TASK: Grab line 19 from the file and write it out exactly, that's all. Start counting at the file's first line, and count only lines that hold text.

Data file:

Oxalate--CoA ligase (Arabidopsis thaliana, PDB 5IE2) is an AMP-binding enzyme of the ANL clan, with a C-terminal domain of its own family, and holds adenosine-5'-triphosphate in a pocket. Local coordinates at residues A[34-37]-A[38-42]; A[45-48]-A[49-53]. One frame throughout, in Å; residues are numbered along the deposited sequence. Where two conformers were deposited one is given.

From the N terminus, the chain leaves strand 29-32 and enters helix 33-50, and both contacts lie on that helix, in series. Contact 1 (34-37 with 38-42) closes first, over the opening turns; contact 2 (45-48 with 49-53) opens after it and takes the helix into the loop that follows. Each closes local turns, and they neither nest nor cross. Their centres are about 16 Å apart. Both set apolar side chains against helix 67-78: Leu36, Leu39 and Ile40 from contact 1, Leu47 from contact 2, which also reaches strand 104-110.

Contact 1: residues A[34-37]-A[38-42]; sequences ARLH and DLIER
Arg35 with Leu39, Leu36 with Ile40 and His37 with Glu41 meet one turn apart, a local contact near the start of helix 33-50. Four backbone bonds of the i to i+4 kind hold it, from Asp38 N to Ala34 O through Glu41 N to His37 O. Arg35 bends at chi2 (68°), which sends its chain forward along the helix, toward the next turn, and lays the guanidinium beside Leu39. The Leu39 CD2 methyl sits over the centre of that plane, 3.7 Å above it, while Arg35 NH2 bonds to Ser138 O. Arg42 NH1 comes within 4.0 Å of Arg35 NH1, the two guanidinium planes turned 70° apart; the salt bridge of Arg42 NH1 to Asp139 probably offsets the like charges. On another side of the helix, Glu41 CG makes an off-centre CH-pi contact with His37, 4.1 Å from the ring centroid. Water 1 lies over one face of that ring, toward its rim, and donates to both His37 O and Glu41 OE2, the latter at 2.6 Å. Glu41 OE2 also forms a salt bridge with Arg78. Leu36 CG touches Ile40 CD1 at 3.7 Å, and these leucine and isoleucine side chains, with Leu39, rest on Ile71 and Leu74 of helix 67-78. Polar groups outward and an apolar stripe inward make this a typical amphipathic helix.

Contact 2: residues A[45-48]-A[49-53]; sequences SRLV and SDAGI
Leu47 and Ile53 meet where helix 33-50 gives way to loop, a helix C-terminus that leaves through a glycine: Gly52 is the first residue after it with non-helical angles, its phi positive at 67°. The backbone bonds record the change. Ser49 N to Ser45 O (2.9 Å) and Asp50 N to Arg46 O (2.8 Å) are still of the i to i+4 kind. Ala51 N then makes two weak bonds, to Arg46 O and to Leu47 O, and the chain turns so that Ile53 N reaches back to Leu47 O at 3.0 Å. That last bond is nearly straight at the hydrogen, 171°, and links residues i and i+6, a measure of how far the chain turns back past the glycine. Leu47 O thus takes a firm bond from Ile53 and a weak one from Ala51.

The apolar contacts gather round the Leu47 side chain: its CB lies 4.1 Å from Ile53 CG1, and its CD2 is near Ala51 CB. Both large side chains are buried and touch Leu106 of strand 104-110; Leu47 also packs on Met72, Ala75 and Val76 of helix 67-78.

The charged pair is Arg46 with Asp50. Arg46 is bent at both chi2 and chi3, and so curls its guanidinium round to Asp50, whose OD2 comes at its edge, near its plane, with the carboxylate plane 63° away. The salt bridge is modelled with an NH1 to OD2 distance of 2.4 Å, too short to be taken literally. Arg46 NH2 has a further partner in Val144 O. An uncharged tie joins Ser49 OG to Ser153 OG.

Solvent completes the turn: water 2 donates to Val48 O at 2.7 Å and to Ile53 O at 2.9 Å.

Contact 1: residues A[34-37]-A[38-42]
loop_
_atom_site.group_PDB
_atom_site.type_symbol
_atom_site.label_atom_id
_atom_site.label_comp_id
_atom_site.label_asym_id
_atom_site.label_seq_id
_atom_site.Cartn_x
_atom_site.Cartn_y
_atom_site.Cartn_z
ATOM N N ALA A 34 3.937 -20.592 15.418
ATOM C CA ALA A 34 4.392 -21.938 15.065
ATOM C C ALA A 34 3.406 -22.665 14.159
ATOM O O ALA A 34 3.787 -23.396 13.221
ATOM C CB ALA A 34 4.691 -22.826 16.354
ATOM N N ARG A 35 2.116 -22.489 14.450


_atom_site.Cartn_y